When women should be screened for various conditions and diseases

Womens Expo - When women should be screened for various conditions and diseases

Preventive care is a key component of an effective health care regimen. Preventive care is not a one-size-fits-all approach, as various factors will influence what an individual should be doing at any given moment to ensure his or her overall health. Age, medical history and family history are three factors that could influence a preventive care regimen. Gender is another variable that affects preventive care, and women should know that screening guidelines for various conditions and diseases could be different for them than they are for men. Women’s personal medical histories could affect how often they should be screened for various conditions, but these screening recommendations from the United States Preventive Services Task Force can serve as a guideline for women.

• Blood pressure: Blood pressure should be checked at least once every two years if women are considered to be in a healthy range (under 120/80) or annually if they are above normal (between 120/80 and 139/89).

• Bone density: Women should get a bone density test at least once upon turning 65. Women younger than 65 can speak with their physicians if they want the test.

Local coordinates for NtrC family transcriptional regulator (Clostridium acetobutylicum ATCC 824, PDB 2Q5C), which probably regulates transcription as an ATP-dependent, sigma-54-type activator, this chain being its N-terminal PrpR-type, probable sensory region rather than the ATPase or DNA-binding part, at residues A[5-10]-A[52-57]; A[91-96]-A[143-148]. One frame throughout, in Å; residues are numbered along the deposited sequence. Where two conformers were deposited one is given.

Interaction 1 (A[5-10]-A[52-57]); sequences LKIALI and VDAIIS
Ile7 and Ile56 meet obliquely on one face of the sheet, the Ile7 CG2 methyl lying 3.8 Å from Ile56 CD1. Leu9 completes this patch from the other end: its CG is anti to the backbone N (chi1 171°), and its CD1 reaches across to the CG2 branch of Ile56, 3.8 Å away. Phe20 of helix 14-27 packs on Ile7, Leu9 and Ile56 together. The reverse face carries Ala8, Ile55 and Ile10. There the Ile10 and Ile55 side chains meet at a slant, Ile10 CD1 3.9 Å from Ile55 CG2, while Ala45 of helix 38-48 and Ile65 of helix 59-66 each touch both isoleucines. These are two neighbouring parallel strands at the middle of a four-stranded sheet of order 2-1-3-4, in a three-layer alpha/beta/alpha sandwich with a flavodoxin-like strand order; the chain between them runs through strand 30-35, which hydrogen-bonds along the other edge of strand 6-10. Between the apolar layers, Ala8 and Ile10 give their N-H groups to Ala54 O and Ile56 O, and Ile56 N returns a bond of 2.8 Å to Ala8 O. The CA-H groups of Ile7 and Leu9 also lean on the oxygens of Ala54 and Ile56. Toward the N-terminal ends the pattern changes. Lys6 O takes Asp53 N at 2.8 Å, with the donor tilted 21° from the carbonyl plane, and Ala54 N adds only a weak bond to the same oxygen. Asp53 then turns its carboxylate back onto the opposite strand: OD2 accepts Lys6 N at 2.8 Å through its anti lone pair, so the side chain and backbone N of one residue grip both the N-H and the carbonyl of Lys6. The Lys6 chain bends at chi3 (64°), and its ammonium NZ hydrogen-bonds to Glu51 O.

• Breast cancer: The USPSTF recommends women between the ages of 50 and 74 schedule a mammogram every two years. Women 75 and older can discuss if the test is still necessary after age 74.

• Cervical cancer: Women between the ages of 21 and 65 who have a cervix should receive a Pap test every three years. Upon turning 30, a Pap test and an HPV test every five years is an option. Women over 65 can discuss if they need to continue receiving a Pap test with their physicians.

• Colorectal cancer: Screening for colorectal cancer is recommended for women between the ages of 50 and 75. Women can discuss which test to get with their physicians, who also can inform them what to do after turning 75.

• Diabetes: Women whose blood pressure is higher than 135/80 should be tested for diabetes. Women who take medication for high blood pressure also should be tested.

• HIV/AIDS: Women should be tested for HIV/AIDS at least once after age 20 or earlier if they are high risk for HIV.

• Lipid profile: The USPSTF recommends a routine lipid profile starting at age 20 for women who are at increased risk for heart disease.

• Lung cancer: Women with a history of smoking should receive annual testing with low-dose computed tomography between ages 55 and 80. This includes women who have quit smoking within the last 15 years.

• STDs: Women who are sexually active or pregnant should be tested annually for chlamydia through age 24. Annual tests for chlamydia, gonorrhea and syphilis should continue after age 25 for women who are at increased risk for an STD. Women can discuss the risk factors with their physicians.